HBO’s Ja’mie King goes back to school

Ja’ime: Private School Girl

• 9:30 p.m. Sundays


Posted 7:05am on Sunday, Nov. 24, 2013

Mean girls don’t come much meaner than Ja’mie King.

The high school senior at Sydney, Australia’s prestigious Hillford Girls School is not only the queen of smug elitism, casual racism, haughty homophobia and the well-timed insult about flat chests and chin acne, she’s also the best at everything and the hottest, facts she’s not shy about trumpeting. After all, her name is pronounced Ja-MAY, as in “ja-mayzing,” she says in one of her less self-aggrandizing moments.

But the she is really a he: 39-year-old Australian comedian/performer Chris Lilley, who transforms into his Facebook-obsessed, boy-crazy teenage alter ego in the slyly hilarious HBO mockumentary miniseries Ja’mie: Private School Girl, beginning Sunday night and running for six episodes. A sequel of sorts to the 2010 HBO series Summer Heights High, an ambitious and brilliant evocation of the traumas of high-school life in which Lilley portrayed three characters including Ja’mie, Private School Girl is — judging from the first two episodes — once again a witty and sometimes uncomfortable stroll past the lockers of the lucky ones and the losers. At its best, it’s The Office with report cards.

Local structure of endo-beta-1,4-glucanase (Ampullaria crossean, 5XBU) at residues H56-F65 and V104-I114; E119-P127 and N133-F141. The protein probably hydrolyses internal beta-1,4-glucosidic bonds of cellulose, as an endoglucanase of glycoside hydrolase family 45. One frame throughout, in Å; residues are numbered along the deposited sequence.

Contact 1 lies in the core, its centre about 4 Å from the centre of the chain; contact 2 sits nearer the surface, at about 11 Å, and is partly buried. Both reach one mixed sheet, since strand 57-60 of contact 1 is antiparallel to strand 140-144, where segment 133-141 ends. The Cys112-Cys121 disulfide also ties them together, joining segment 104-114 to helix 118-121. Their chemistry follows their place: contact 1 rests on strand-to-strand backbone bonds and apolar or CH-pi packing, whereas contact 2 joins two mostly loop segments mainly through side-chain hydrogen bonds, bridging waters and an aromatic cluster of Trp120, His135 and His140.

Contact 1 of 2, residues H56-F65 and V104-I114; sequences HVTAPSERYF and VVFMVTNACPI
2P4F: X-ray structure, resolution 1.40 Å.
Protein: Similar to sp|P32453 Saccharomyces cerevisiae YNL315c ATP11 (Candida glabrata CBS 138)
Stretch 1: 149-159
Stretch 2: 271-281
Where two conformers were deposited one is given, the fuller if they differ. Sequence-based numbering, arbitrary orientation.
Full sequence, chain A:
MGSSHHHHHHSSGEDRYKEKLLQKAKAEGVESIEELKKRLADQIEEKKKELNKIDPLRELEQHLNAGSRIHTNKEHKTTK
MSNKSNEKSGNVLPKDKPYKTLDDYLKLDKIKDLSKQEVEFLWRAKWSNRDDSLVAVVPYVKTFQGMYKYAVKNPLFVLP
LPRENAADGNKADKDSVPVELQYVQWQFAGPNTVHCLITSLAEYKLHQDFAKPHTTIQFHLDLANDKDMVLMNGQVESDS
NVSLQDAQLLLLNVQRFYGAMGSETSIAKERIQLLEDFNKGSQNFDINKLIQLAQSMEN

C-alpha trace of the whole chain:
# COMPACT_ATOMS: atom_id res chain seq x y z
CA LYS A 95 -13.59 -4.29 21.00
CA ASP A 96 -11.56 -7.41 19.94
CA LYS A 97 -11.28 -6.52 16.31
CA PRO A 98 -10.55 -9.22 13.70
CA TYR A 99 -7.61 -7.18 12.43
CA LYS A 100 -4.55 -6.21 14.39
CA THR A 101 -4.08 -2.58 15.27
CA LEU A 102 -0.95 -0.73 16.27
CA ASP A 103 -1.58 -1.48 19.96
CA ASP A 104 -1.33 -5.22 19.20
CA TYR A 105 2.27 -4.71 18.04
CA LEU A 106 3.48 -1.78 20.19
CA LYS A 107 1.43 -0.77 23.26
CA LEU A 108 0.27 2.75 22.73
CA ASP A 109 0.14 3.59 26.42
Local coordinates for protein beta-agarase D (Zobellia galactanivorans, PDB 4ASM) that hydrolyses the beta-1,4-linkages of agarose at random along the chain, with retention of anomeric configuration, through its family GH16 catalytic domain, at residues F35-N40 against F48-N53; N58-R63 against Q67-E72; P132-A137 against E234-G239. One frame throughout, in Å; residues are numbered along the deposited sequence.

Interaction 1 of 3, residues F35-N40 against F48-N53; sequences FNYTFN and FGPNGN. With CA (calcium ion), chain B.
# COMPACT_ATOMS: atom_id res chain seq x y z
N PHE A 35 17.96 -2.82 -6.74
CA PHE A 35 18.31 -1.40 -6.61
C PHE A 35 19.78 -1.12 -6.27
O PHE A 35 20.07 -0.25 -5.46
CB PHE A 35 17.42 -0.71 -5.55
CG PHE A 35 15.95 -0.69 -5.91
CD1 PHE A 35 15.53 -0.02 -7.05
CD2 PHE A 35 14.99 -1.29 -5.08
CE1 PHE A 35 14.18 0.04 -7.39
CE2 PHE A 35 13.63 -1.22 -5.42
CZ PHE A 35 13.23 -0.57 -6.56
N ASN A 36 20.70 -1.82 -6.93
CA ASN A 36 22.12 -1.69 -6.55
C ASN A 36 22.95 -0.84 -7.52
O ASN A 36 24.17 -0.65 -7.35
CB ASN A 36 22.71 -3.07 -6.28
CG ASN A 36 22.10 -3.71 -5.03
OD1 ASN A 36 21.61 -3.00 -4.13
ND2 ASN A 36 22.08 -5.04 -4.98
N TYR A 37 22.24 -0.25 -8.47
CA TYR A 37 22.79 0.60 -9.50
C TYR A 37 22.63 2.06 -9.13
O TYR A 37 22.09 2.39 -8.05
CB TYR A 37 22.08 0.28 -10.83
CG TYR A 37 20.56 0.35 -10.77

Actually, this is Ja’mie’s third incarnation, as she first appeared in Lilley’s We Can Be Heroes: Finding the Australian of the Year, a 2005 mock-doc that aired in the U.S. on the Sundance Channel. And she’s just one of the many characters Lilley has assumed since first making a splash in Australian TV sketch comedy in 2003.

“Originally, I wanted a schoolgirl who was a bit of an outcast and a bit overweight and a bit of a nerd. Then it evolved. At first, me dressed as a girl, I didn’t know if it was going to work,” he says by phone from Los Angeles, but then he decided to just own it. “I figured if I just act like I’m hot, people will accept it.”

Now, he just enjoys putting on that dress. “I just like the idea of expanding on her world and her life,” he says. “She’s a lot of fun to play.”

Facebook research

It’s true that what at first seems weird, awkward and discomfiting — a grown man hanging out with teenagers — evaporates by the second or third episode as Lilley becomes consumed by his character. It helps that the writing, a cascade of teenage obsessions and girl-code bonhomie, feels authentic.

Lilley says he learned a lot about being a young girl from Facebook. “It sounds creepy but so many fans follow me on Facebook and they tend to be young girls and in just the way they communicate with me, I pick up stuff,” he says.

The one thing he says he’s not is an imitator. “I’ve never copied mannerisms,” he says. “It’s more instinctive. Once we’re shooting, and I put on the dress, and surrounded by the scene, it comes out.”

Though Private School Girl often feels improvised, Lilley says it’s heavily scripted. “I need to have the structure of the jokes and the story. We have to shoot it so that it can come together like a documentary,” he says, though occasionally he will veer off-course. “It’s fun to throw in a few lines to shock [the cast], but if you’ve read the script, you’d see how close it is.”